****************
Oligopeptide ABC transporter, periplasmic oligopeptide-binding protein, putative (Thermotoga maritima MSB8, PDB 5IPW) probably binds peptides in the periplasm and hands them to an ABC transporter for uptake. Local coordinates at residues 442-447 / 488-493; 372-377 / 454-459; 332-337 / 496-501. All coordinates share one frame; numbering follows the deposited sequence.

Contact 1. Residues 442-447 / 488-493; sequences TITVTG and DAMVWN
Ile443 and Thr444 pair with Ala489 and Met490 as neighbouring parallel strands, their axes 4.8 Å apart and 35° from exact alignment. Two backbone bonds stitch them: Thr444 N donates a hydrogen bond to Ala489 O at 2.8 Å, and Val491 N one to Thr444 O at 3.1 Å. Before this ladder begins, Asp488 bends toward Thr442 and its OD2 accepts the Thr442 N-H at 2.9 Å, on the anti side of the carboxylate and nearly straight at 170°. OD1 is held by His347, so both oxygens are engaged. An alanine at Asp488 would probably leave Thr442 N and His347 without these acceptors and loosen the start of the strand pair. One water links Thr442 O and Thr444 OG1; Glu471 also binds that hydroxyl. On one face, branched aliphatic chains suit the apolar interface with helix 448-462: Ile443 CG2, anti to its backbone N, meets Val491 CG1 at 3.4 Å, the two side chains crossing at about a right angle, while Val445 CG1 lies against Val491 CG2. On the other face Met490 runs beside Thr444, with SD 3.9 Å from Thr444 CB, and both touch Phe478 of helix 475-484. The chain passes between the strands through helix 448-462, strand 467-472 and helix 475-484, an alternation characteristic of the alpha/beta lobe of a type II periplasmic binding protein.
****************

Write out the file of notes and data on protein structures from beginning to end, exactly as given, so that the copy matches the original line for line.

Oligopeptide ABC transporter, periplasmic oligopeptide-binding protein, putative (Thermotoga maritima MSB8, PDB 5IPW) probably binds peptides in the periplasm and hands them to an ABC transporter for uptake. Local coordinates at residues 442-447 / 488-493; 372-377 / 454-459; 332-337 / 496-501. All coordinates share one frame; numbering follows the deposited sequence.

Contact 1. Residues 442-447 / 488-493; sequences TITVTG and DAMVWN
Ile443 and Thr444 pair with Ala489 and Met490 as neighbouring parallel strands, their axes 4.8 Å apart and 35° from exact alignment. Two backbone bonds stitch them: Thr444 N donates a hydrogen bond to Ala489 O at 2.8 Å, and Val491 N one to Thr444 O at 3.1 Å. Before this ladder begins, Asp488 bends toward Thr442 and its OD2 accepts the Thr442 N-H at 2.9 Å, on the anti side of the carboxylate and nearly straight at 170°. OD1 is held by His347, so both oxygens are engaged. An alanine at Asp488 would probably leave Thr442 N and His347 without these acceptors and loosen the start of the strand pair. One water links Thr442 O and Thr444 OG1; Glu471 also binds that hydroxyl. On one face, branched aliphatic chains suit the apolar interface with helix 448-462: Ile443 CG2, anti to its backbone N, meets Val491 CG1 at 3.4 Å, the two side chains crossing at about a right angle, while Val445 CG1 lies against Val491 CG2. On the other face Met490 runs beside Thr444, with SD 3.9 Å from Thr444 CB, and both touch Phe478 of helix 475-484. The chain passes between the strands through helix 448-462, strand 467-472 and helix 475-484, an alternation characteristic of the alpha/beta lobe of a type II periplasmic binding protein.